Addictive tendencies are more common in some people than others. While there isn’t necessarily such a thing as an addictive “personality,” some people are definitely more susceptible to manipulative reward systems or the damaging effects of an addictive drug than others. In that sense, a teen who struggles to put down the phone or stop doomscrolling Twitter despite making their own commitment to try and minimize screen time for their own good may be more susceptible to the effects of other kinds of addiction, including drug use.
A personal commitment is an important element here. It’s one thing to say your teen can’t stop using their phone, even though you warn them of the consequences, or try to ground them for poor homework or restlessness. It’s another if your teen makes the decision to try and ease up on their technology use of their own volition. Struggling with the latter is a greater sign of an addiction than the former.
Early Drug Use and Addiction in Adulthood
We know from research that drug use earlier in life is much more likely to cause long-term addiction later in adulthood. The earlier someone starts using the drugs, the higher the chances that they will continue to struggle with drug habits when they’re older.
In that sense, addictive tendencies towards other things, or behavioral addictions, may also play a role in developing the same kind of pathways in the brain that make it harder to escape addiction later in life.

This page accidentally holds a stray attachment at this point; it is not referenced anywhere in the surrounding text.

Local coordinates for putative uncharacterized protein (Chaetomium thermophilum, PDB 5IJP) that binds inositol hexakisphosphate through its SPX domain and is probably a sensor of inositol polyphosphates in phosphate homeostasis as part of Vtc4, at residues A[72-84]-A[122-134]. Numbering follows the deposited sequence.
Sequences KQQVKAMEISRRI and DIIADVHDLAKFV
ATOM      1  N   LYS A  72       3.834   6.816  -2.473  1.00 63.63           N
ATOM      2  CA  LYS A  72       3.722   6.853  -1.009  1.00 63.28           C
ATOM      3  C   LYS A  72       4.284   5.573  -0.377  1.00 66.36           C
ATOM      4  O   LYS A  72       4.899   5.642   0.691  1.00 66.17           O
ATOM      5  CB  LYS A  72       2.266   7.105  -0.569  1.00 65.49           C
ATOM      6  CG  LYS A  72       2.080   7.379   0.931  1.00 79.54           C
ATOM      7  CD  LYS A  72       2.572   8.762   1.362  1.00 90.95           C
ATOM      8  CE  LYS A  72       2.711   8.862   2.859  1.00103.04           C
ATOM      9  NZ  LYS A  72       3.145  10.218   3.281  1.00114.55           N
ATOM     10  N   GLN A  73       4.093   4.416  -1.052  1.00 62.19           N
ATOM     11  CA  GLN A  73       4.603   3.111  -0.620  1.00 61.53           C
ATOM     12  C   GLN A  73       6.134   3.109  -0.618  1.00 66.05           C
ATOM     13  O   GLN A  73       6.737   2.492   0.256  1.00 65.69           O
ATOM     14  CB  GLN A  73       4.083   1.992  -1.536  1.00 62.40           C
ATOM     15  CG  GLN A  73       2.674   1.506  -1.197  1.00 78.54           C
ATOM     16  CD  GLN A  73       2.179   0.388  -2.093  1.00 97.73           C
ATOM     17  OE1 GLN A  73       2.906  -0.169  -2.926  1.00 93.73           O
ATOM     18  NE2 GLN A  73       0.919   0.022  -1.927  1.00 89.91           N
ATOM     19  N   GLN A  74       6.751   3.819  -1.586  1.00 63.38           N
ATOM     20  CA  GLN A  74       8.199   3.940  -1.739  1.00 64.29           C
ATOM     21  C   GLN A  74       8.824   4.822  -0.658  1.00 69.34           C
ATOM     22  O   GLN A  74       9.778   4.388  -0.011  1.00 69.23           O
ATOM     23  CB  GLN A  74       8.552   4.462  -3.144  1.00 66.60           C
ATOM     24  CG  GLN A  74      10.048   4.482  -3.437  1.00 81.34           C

Treating and Preventing Addiction
The core tenet of addiction treatment and prevention is long-term support.
Trying to get someone to stay “clean” by themselves is often a recipe for disaster. Addiction is not a matter of willpower or moral strength – it is a psychological and physical condition that affects the brain’s limbic system, the reward pathway between the hippocampus, hypothalamus, amygdala, nucleus accumbens, and prefrontal cortex. The complex neural interplay whenever an addiction matures can develop into a vicious cycle, reinforced by stigma or shame-based treatments, as well as codependent health conditions, such as chronic pain, depression, and anxiety.
Working with professionals and close friends or family members is necessary for helping a teen overcome the initial stages of addiction treatment and learn to develop the coping skills needed to avoid relapses and become more resilient against triggering stressors.
When it comes to prevention, it’s a similar game plan. A residential treatment program centered around one-on-one talk therapy can help adults who are having trouble regulating their behavior and emotions develop the tools to do so, while teaching family members and friends how to best support their loved ones, be role models for them, and recognize the signs of a growing problem in the future. It isn’t enough to “just say no.” It’s important to continue to learn about how addiction develops and the risks of drug use in a nuanced, well-researched, and scientific manner.
Whether technology addiction is a real problem in need of clinical recognition or the growing pains of transitioning into a world increasingly and inevitably split between the physical and the virtual is something for researchers and psychiatrists to determine in the near future. But what we can determine is that the way we interact with potentially addictive behaviors in our day-to-day can give us clues as to how dependent we might become when faced with a dangerous substance.